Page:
Just a few RR’s in the Adirondacks. Thousands of miles of trails. Is the best thing to turn the few into the many? Maybe?
We could turn that line into a living museum showing the decay of the line from TR’s midnight ride to become a new president to an example of what has happened to the viability of backcountry rail in the Adirondack Park since his ride.
Go for it! I guarantee those losers, Iowa-Pacific, will stick you with removing the cars. The lack of passengers points again to the fact rail travel to the ADK is not going to happen. Just look at how few people get off at the 4 stops on the train to and from Montreal: very few.
The railroad has violated its contract with the county; the county should begin the process of removing Iowa-Pacific immediately, while studying the right-of-way’s future.
Recent flooding damage along the Hudson further compromises the railroad. Will they abandon the contract if damage is expensive to repair? Will the damage complicate removal of those #$%%^& tank cars?
Call me crazy, but why not something that will bring people and their $$. How about a snowmobile trail. This helps out the motels, the gas stations, Restaurants, and countless other business. Truck and trail after truck and trailer filled with snowmobiles and people hit rt 28 and pass right though the region. Nope I am not a snowmobile owner, but seems like a good place to start, and 4-wheelers, longer season, and thousands of people looking for a place to ride …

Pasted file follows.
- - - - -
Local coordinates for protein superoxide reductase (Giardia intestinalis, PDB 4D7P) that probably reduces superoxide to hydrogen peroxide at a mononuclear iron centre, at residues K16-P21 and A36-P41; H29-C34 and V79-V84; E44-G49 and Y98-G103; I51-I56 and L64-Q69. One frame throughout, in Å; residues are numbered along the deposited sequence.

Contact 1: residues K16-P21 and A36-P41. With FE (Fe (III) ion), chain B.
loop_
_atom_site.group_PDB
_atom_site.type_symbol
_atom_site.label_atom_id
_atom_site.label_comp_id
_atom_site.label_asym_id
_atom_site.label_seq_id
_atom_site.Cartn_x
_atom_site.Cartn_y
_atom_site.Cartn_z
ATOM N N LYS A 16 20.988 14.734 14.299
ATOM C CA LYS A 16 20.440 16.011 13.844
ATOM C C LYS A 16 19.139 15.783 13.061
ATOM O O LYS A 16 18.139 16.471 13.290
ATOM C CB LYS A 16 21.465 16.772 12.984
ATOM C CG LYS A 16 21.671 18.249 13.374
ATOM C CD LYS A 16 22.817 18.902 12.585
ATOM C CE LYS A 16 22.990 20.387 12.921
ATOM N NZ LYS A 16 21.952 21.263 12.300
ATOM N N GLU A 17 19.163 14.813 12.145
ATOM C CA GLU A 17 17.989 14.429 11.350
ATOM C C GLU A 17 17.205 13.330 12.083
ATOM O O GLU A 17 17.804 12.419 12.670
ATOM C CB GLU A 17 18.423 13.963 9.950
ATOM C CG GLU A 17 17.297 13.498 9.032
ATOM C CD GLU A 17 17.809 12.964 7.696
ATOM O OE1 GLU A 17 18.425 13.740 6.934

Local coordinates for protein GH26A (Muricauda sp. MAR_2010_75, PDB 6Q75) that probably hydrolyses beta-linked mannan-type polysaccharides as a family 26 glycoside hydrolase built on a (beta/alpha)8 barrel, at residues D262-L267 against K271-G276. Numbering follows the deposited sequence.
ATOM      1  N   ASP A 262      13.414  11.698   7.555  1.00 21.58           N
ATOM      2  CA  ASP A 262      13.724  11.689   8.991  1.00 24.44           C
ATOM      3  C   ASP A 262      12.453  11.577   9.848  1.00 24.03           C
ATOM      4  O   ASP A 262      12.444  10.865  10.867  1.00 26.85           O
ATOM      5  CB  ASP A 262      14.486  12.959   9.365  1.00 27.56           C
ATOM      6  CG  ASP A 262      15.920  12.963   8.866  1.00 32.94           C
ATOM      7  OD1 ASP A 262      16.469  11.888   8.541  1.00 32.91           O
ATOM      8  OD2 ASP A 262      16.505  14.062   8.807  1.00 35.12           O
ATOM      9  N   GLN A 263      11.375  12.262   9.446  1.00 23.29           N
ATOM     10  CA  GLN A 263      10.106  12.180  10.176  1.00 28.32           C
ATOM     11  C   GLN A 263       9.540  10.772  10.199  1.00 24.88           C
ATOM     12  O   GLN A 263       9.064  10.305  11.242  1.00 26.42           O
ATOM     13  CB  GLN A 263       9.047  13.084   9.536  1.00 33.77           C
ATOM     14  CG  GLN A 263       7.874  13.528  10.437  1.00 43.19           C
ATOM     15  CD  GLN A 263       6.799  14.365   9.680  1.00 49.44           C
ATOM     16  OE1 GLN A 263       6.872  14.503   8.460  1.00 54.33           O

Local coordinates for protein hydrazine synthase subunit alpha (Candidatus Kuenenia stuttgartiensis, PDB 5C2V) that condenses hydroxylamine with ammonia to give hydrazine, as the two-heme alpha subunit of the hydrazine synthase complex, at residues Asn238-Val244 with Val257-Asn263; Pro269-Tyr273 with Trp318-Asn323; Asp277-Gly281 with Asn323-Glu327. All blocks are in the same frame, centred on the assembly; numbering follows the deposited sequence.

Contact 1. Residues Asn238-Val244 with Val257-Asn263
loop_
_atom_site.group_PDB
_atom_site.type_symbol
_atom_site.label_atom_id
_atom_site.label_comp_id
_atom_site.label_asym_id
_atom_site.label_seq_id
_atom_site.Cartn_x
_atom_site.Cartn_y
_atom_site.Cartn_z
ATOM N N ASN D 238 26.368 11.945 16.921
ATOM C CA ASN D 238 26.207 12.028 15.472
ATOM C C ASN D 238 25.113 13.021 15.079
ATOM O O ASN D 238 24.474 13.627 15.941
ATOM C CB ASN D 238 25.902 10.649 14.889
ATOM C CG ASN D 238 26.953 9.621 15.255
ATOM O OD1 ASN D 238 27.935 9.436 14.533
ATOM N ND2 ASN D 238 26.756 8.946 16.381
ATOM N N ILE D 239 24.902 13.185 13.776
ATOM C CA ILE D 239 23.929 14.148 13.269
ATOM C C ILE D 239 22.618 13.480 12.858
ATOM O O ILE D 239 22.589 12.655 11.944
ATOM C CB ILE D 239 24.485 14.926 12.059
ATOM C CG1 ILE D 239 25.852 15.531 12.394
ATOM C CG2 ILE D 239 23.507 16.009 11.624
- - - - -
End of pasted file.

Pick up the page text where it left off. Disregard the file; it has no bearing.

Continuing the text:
How does empty, clean tank cars, that do not block anyone’s view be worse than gasoline polluting machines that tear up the scenery, and human trash left behind?
empty, clean tank cars provide NO ECONOMIC dollars to the area, snowmobiles, hikers, bikers, cross-county skiers all PROVIDE ECONOMIC DOLLARS to the local economies. I guess improving the local area is foreign to you!
Absolutely Ben and they leave less of a foot print ( not that they could leave any on a rail bed) than most hiking trails in the wilderness. We police at least 10 miles of the Adirondack Rail that is C7 in the winter and you could not fill a lunch bag with debris.
First, they may be ’empty’, but there is no such thing as a clean rail car.
Second, they may not ‘block views’, but parked without gaps they do block larger animals from passing and will likely attract vandals and miscreants.
Third, I am no fan of snowmobiles, but how do they “tear up the scenery”?